Mrs. Van der Hoef was standing to my left, and I leaned toward her and whispered, “Excuse me.”

She seemed not to have heard me.
“Mrs. Van der Hoef?”  Then—later, this gesture seemed partially humiliating—I reached out to touch her forearm.  She was wearing a maroon silk dress with a collar and a skinny maroon belt, and I only brushed my fingers against the silk, but she drew back as if I’d pinched her.  She glared at me, shook her head, and took several steps away.
“I’d like to pass around some pictures,” I heard Jamie say. He lifted a stack of books from the floor. When he opened them, I saw colored pictures of the same buildings I had copied in black-and-white and stuck to poster board.
(Prep, Curtis Kittenfeld, pages 4-5)



J P Morgan Chase Logo 2008 1.svg
270 Park Avenue (WTM by official-ly cool 100).jpg

The JPMorgan Chase & Co. headquarters at 270 Park Avenue in Midtown Manhattan
Traded as
Industry Bankingfinancial services
Predecessor Bank of the Manhattan Company founded September 1, 1799; 217 years ago
Founded December 1, 2000; 16 years ago
Headquarters 270 Park Avenue
New YorkNY 10017
Area served
Key people
Jamie Dimon
(ChairmanCEO & President)[1][2]
Marianne Lake

Marianne Lake is the Chief Financial Officer of the bank JPMorgan Chase.[2] She was appointed on 20 November 2012, replacing Douglas Braunstein. Blythe Masters and Lou Rauchenberger were also considered for the role.

Her office is adjacent Dimon’s.[3] Lake has emphasized the company’s role as a technological innovator.[4]

ML: It’s also been a massive opportunity to learn and grow. I think there are always phases in life when things get intense or difficult, whether it’s the sheer volume of work or personal circumstances. And I’ve definitely had tough moments. The way I approach them is just to tell myself that this too will pass, and take it one day at a time. Soon enough, you look back and see the forest for the trees again.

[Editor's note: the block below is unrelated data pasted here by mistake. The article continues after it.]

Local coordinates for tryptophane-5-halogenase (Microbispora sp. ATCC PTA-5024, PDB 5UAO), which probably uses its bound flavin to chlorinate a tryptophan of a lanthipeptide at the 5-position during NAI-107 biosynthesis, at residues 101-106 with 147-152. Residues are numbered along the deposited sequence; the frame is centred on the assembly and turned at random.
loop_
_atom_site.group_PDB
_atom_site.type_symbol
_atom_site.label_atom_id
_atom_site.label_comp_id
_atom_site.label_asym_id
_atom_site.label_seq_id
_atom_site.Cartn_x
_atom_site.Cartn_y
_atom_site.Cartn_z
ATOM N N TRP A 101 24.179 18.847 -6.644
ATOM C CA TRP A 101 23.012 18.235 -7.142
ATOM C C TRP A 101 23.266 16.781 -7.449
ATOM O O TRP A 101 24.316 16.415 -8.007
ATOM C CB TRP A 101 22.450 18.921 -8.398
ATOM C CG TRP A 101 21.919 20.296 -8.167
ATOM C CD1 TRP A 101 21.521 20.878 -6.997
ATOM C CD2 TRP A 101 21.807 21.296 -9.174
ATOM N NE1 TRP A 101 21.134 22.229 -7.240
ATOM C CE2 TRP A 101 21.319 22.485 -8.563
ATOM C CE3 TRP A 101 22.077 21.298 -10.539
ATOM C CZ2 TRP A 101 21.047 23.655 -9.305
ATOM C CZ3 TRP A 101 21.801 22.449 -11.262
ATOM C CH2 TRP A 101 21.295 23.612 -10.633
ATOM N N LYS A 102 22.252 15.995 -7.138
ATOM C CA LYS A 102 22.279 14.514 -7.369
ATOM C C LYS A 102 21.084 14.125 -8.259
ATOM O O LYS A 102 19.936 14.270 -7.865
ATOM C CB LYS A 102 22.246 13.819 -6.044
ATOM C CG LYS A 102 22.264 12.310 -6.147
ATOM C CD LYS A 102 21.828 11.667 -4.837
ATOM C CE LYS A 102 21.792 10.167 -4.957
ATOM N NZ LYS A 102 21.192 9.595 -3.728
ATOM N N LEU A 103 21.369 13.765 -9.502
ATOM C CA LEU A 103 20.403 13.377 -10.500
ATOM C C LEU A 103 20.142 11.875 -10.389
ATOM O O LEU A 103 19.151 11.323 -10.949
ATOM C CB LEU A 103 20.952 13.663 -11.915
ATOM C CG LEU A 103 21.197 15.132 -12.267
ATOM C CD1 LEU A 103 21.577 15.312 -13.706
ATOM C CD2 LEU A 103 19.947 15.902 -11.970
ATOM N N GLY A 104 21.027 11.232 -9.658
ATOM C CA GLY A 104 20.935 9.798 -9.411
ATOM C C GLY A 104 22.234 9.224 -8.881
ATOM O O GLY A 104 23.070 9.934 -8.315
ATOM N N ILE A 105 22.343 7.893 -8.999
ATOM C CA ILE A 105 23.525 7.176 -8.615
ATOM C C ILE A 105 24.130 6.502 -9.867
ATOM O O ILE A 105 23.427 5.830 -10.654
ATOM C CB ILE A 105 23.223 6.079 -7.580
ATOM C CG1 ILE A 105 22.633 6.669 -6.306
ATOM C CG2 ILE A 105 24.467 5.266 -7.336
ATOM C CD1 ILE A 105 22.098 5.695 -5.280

Open – Rhye -Woman [Full Album]
Mix – Rhye -One Of Those Summer Days …
Famous Jehovah’s Witnesses – Interviews, pictures and status
Jamie xx – Far Nearer
Rhye- Woman [Full Album]
(My phone, a Google phone, February 7, 2017)

February 9, 2017, approximately 3pm.  About Me.  Etta James is singing At Last My Love Has Come Along [here at Starbucks], two “homeboys” [two of those young black males whom I love so very much] are sitting next to me drinking tall containers of some kind of McDonalds beverage and boxes of Buffalo Wings, they purchased Starbucks cake [I asked if I could take a picture of the Victory of Experience Victory of Pain Buffalo Wings box but I’m too mentally and emotionally exhausted and in too much pain to upload and post the pictures-they two are now plaintiffs in a legal case against Berkshire Hathaway, Citi, Accenture, JPMorganChase, Verizon and other corporations including the Mormon Church of Satan, cc all Mormon attorneys), listening to, what, I do not know; I’m feeling easy button laser beam pain in my head.  Shattered glass, one of their cell phones.

It seems that this pain is never going to end.

It seems that the stock market is never going to crash.

Could it be that I’m mistaken about a stock market crash, worldwide?

Could it be that I’m mistaken about everything?